We moved away from the district shortly after, not far, about seven miles or so, but it could have been another country as far as the Dixon boys were concerned, for I never saw them again. Now began my own slow and clumsy passage into my embarrassing adolescent years without even being aware of what it was called. It wasn’t talked about openly in those days, in fact it wasn’t talked about it at all in many situations as far as I can remember. I did stumble across a few isolated bits of information about the things that were happening to me by listening to adults as I sat to one side supposedly engrossed in reading my comics. They must have assumed I would be miles away and it was therefore safe to discuss in hushed tones some things they felt I ought not to hear at that time. Anyway, I needn’t have bothered straining my ears to listen to them. What I did hear about my ‘awkward age’ as they called it, I cannot repeat as what they said made me more confused than ever. Then one day I heard my eldest sister raise her voice and looking up from the newspaper she was reading said, “Oh, how sad!” her voice conveying some of the depth of her feelings, and I stopped what I was doing as she carried on as my father and I listened. “The Dixon boys have been trouble with the police. Two have gone to prison and the youngest sent to a correction centre for causing grievous bodily harm,” and as my sister’s voice carried on, my mind went back to the village and how nice the Dixon boys had been just a few years ago. What really broke me up and brought tears to my eyes, was the way my sister said, “Poor Mr Dixon, he’ll be heart-broken, he tried so hard to bring his boys up properly. He’ll be taking this very badly.” I glanced over at my father and saw that he was struggling with his emotions as much as I was. There were still things I was not aware of, but I had worked out for myself by then that Mr Dixon’s marriage was not working. I could hardly remember Mrs Dixon at all, as it always seemed to be Mr Dixon at home caring for the boys. And for the next few days, pictures of the boys and Mr Dixon kept popping into my mind and my heart would sink as I thought of the sadness Mr Dixon would be feeling. It’s strange how things work out though, isn’t it?

I enjoyed singing in the choir I attended in those days, and revelled in controlling my breath and reaching the high notes, sustaining them in clear, vibrant tones. Then a short time after my sister had told us about the Dixon boys, came the time for paying our annual visit to the local hospital to sing Christmas carols. My father would joke with me about that. “T’ choirs only going there, because the poor beggars can’t get away from you lot. Oh aye, you’ve got a captive audience there alright.” And my sister would protest, “Dad! You shouldn’t say things like that, they sing beautifully. Anyway, you hardly ever go to church, so you’ve no room to talk,” but she’d be smiling too and I knew it was just their way of having me on and I didn’t mind a bit. There was also something fascinating about the colour and pageantry that went with the visits which began with us meeting at the church about 6 p.m., when we would get ‘dressed up’ as Dad called it. There was an unusual air about the room at first, it not being a Sunday, but this changed as we put on our choir gowns and surplices, and of course the white rufflet collars we boys wore around our necks, which Dad said was to hide the dirt. The lighting inside the church seemed warmer and more cheerful then than at any other time of the year, and the attitude of a few of the senior members, both male and female, changed their normal grumpy and crotchety manner for a more light-hearted one. When they spoke to us they did so with smiles on their faces and lights in their eyes, and I was rather pleasantly surprised to see Mr Henshaw over in one corner of the room (with his white hair cut so that it bristled like a brush) dance several little hopping steps all on his own. A few minutes later as I walked past him, I caught the delicious smell of brandy on his breath as he said something indistinguishable to me. When we were all gowned and ready we waited in the choir-room for the choirmaster and vicar to say their usual few words, and even though we boys would give each other playful little digs and slaps, no one seemed to mind at all. What was said to us before we left the church I can’t recall, but as we set off I was filled with a sense of anticipation; there was always something magical about our visits to the hospital at Christmas time.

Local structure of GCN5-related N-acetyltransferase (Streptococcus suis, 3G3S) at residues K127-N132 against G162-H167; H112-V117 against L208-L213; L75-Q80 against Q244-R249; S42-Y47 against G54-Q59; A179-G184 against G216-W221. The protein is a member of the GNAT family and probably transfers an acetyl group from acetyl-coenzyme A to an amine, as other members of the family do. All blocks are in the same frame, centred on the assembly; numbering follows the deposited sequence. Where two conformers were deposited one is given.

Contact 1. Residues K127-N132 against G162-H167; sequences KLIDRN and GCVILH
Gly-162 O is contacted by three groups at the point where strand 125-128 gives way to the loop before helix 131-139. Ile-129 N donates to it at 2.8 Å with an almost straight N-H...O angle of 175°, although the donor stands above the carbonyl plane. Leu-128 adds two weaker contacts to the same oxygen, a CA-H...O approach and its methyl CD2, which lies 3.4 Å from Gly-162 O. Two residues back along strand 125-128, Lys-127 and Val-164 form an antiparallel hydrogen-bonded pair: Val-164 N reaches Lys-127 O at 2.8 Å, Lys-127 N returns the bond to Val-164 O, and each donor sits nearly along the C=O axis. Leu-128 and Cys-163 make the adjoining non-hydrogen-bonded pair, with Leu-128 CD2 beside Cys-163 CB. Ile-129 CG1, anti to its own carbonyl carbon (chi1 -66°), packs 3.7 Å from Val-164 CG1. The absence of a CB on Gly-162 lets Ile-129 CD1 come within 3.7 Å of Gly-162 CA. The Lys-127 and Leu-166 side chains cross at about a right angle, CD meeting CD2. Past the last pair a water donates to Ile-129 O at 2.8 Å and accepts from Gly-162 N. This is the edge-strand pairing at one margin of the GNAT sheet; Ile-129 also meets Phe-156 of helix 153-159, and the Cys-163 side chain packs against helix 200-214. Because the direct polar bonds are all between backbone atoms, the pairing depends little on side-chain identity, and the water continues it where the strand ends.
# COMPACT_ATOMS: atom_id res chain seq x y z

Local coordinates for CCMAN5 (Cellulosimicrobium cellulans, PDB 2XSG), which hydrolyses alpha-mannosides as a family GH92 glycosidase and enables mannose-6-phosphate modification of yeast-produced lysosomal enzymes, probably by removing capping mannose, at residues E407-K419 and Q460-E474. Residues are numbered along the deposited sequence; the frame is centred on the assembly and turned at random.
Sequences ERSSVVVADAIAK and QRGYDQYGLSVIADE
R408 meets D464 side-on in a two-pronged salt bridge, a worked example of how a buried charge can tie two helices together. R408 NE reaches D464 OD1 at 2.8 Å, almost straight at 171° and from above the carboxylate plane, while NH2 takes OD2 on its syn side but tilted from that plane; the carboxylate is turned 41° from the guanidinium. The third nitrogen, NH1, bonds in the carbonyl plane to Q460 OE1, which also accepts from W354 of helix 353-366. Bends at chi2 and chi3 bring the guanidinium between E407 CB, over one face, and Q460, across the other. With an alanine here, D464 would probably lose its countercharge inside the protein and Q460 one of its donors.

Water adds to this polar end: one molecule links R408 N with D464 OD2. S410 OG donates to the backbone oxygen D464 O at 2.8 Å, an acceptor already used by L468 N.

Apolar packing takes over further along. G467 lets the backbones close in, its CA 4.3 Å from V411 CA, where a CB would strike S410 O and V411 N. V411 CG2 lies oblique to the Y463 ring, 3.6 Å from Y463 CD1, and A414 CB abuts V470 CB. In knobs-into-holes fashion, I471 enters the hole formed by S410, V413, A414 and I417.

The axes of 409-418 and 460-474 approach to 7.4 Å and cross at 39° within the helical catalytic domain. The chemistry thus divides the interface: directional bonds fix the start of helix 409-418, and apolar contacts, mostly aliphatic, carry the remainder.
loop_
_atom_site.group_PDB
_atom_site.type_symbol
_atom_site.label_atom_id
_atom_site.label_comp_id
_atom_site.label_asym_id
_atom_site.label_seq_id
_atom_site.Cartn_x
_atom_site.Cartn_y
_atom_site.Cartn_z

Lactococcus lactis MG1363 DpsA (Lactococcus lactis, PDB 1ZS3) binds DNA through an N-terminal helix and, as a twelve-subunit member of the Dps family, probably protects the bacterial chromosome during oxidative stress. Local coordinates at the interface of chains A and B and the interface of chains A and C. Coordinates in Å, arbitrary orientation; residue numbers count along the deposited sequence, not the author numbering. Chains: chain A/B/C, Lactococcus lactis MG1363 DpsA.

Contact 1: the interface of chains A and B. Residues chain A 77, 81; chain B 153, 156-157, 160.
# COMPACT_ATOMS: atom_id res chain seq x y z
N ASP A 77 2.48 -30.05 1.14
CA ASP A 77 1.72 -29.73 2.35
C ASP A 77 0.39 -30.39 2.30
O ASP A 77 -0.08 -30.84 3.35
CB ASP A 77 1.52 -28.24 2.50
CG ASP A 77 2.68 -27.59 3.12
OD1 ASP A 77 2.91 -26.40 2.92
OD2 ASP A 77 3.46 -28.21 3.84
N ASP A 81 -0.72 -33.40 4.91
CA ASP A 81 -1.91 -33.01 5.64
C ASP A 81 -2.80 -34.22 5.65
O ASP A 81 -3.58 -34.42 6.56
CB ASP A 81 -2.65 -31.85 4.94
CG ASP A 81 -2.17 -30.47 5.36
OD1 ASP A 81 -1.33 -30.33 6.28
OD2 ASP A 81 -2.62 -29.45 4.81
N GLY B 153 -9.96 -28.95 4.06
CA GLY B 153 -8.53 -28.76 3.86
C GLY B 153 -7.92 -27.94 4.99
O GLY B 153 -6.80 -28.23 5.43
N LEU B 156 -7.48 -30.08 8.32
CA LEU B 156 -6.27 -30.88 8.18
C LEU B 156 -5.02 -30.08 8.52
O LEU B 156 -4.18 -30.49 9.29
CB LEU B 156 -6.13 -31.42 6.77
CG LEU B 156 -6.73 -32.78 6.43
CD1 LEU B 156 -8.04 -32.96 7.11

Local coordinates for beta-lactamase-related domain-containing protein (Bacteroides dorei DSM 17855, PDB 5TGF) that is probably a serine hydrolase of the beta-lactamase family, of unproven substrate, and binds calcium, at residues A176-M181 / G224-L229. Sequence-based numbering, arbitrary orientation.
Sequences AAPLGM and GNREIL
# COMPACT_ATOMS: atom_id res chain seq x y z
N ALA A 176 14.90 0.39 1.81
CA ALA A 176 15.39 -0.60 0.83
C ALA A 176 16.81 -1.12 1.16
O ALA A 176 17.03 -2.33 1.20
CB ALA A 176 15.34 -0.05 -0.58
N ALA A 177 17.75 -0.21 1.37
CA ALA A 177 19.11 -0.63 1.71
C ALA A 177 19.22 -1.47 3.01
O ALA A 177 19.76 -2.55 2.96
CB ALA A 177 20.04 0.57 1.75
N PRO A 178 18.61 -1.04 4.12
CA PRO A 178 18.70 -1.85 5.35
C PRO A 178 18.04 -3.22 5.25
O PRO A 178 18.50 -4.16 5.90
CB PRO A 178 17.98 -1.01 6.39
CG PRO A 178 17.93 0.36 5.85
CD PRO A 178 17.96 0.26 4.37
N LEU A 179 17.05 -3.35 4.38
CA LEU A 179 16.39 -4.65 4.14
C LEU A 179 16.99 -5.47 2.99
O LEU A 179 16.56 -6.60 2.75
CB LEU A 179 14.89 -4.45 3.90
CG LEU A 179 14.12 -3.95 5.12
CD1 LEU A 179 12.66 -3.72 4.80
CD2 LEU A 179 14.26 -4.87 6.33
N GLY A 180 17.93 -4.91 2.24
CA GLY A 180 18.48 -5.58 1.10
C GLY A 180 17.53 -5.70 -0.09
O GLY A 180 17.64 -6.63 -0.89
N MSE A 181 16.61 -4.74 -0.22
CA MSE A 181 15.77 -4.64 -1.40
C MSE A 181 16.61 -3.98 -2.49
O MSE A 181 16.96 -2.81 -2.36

We would leave the church in procession escorted by the church wardens carrying several lanterns on poles, with lighted candles inside, and off we’d walk down the street to the hospital about ten minutes away. As we passed people on the streets there would be low, excited murmurs of delight and calls of, “Sing us a carol,” or “You do look lovely.” On arrival at the hospital there’d be more murmurings in hushed tones as we waited to be led down long the corridors and into the wards. From time to time, a few off-duty nurses would join us, dressed in their scarlet capes and tiny white hats; they looked so breathtakingly beautiful. And as they sang with us, oh how I enjoyed the closeness and mysteries of their feminine shape as I gazed misty-eyed and innocent, wondering at what was beneath those crisp white uniforms and warm inviting capes.